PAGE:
What film directors can learn from the world’s first consulting detective
We film directors immerse ourselves in pre-production, and countless planning meetings. We are always re-working our approach to the story, the way we visualise it, with help from our collaborators. I, for one, often think I direct like Sherlock Holmes: seeking out the clues that can help me make the story and the performances better.
However before we start to storyboard, shot plan, meet with production designers and other key collaborators, what can we do to ensure we have the most rigorous and meaningful understanding?
Having recently re-visited the books and film adaptations of Arthur Conan-Doyle’s Sherlock Holmes, it is apparent we can learn much from the skills he invested into his fictional hero.
1. ‘When you have eliminated the impossible, whatever remains, however improbable, must be the truth.’
Probably the most famous of quotes attributed to Holmes, but what does it have to do with film directing?
If you consider the screenplay as not merely a blueprint for your film, but more as a map and a source of inspiration for the film you will end up making, it should become clear that it is deserving of study and moreover analysis.
Over time I have become to appreciate it as a detective might a case file full of evidence and testimony. It contains clues to the world and the ‘truth’ of the story we are telling.
By looking at the possibilities of where the script takes us and challenging our theory of what the film is about, we develop not only a better understanding but a deeper connection to our material. This inevitably pays off when working with others, as they see we know our material, and for the audience as they experience the story the way we understand it.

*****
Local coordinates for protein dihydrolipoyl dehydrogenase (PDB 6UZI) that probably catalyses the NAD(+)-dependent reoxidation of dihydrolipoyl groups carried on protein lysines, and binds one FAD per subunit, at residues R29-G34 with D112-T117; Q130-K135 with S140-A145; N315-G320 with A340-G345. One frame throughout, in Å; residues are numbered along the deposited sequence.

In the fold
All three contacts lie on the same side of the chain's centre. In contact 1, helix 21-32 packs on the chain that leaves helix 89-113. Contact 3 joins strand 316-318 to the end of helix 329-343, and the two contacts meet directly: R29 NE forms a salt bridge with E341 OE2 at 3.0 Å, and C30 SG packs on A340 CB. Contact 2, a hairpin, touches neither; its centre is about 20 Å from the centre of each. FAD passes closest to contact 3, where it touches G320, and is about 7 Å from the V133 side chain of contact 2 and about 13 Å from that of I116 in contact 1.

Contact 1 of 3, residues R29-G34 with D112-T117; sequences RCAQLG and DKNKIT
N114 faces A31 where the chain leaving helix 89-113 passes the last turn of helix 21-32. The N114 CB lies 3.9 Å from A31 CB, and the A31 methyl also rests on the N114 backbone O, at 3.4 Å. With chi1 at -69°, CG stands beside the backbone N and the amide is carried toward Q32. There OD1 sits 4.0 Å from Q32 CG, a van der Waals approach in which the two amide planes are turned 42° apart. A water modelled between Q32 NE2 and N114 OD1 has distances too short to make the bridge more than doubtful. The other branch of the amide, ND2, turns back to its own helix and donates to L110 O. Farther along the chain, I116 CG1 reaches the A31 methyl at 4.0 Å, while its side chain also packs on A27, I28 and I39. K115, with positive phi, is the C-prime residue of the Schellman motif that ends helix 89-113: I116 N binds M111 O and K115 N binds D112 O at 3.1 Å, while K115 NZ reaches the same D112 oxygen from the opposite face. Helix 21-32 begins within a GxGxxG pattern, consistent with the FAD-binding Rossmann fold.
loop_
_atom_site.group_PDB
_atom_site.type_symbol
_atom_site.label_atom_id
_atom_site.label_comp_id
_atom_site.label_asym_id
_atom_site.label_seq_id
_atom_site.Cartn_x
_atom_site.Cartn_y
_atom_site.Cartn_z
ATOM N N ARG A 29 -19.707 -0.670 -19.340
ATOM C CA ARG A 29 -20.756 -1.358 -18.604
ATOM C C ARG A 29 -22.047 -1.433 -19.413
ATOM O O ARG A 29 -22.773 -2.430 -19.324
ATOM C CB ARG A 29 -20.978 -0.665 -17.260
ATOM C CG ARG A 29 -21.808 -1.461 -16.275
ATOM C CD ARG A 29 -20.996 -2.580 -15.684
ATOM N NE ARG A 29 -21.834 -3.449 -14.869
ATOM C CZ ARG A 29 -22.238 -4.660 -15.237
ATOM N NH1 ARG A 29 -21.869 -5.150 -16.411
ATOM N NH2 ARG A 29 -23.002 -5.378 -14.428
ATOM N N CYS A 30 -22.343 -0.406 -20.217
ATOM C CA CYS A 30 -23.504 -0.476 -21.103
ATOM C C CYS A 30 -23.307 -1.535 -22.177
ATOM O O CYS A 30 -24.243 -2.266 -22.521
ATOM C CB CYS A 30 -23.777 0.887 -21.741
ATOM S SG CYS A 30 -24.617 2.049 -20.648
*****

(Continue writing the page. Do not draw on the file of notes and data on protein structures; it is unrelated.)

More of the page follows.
2 ‘They say that genius is an infinite capacity for taking pains,’ he remarked with a smile. ‘It’s a very bad definition, but it does apply to detective work.’
Our goal and responsibilities as cinematic story-tellers is to engage our audiences in both a highly visceral, riveting and deep experience.
In order to give ourselves the best chance to do that, we need to immerse ourselves in the world of the story film. We may be experts in the technical and logistical aspects of film directing, but we must also be ‘experts’ in the story we are telling.
This implies we should ‘take pains’ to really dig deep into the story to know not only the plot but the underlying meanings, motivations, and context for every scene, every character and the world view provided to us by the screenplay.
3.‘It is my business to know what other people don’t know.’
As film directors, we spend most of our energy on developing and realising a vision to share with our audience.
Filmmaking is collaboration and therefore we need to be able to share our vision in a clear and actionable form to many different skilled and able Heads of Department and especially our cast, so that they are able to give us what we need.